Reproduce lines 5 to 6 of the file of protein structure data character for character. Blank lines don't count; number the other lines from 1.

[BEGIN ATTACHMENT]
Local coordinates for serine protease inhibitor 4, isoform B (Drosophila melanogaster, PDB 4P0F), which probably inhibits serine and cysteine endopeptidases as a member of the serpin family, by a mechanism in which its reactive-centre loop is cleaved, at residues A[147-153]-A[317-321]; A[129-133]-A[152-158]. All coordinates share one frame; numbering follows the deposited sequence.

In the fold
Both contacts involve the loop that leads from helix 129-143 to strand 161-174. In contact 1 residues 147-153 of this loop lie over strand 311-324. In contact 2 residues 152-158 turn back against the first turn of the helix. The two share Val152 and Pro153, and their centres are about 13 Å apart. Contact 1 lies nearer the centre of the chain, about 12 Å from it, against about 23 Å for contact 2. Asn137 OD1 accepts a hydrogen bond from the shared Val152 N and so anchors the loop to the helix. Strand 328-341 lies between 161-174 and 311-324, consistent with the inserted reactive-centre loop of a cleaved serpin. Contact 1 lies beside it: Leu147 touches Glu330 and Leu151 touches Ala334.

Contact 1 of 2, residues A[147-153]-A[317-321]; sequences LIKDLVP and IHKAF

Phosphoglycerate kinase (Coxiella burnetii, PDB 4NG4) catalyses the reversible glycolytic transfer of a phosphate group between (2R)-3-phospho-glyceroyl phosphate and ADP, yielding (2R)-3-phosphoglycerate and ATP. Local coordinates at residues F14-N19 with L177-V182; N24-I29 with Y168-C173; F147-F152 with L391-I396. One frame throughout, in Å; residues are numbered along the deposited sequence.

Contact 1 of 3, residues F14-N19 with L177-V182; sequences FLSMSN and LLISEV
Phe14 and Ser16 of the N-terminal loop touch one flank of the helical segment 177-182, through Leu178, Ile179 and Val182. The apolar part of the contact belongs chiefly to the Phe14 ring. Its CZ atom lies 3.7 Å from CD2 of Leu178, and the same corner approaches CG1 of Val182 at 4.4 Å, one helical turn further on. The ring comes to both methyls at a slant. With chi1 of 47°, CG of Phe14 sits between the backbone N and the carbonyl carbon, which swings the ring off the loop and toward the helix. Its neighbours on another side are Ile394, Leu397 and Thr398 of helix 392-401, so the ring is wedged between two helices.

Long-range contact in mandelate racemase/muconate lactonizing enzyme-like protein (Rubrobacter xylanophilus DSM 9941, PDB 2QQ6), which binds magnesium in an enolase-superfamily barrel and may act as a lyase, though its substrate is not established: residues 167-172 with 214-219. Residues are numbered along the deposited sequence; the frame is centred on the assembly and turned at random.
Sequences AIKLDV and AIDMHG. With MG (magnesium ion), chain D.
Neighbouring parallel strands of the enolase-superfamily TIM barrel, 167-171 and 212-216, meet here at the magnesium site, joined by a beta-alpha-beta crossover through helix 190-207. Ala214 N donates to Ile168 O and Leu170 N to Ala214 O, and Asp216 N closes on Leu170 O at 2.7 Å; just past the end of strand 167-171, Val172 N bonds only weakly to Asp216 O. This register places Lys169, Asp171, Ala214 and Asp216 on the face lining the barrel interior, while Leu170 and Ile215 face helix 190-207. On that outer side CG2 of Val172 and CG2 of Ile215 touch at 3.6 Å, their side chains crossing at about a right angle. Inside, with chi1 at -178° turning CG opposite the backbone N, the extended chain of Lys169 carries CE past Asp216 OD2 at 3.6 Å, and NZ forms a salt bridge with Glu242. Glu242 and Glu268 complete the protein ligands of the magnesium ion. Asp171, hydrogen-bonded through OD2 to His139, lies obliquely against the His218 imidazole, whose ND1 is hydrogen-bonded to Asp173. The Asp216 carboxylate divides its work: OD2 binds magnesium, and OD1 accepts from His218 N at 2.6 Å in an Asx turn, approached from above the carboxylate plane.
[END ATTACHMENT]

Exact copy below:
Phosphoglycerate kinase (Coxiella burnetii, PDB 4NG4) catalyses the reversible glycolytic transfer of a phosphate group between (2R)-3-phospho-glyceroyl phosphate and ADP, yielding (2R)-3-phosphoglycerate and ATP. Local coordinates at residues F14-N19 with L177-V182; N24-I29 with Y168-C173; F147-F152 with L391-I396. One frame throughout, in Å; residues are numbered along the deposited sequence.

Contact 1 of 3, residues F14-N19 with L177-V182; sequences FLSMSN and LLISEV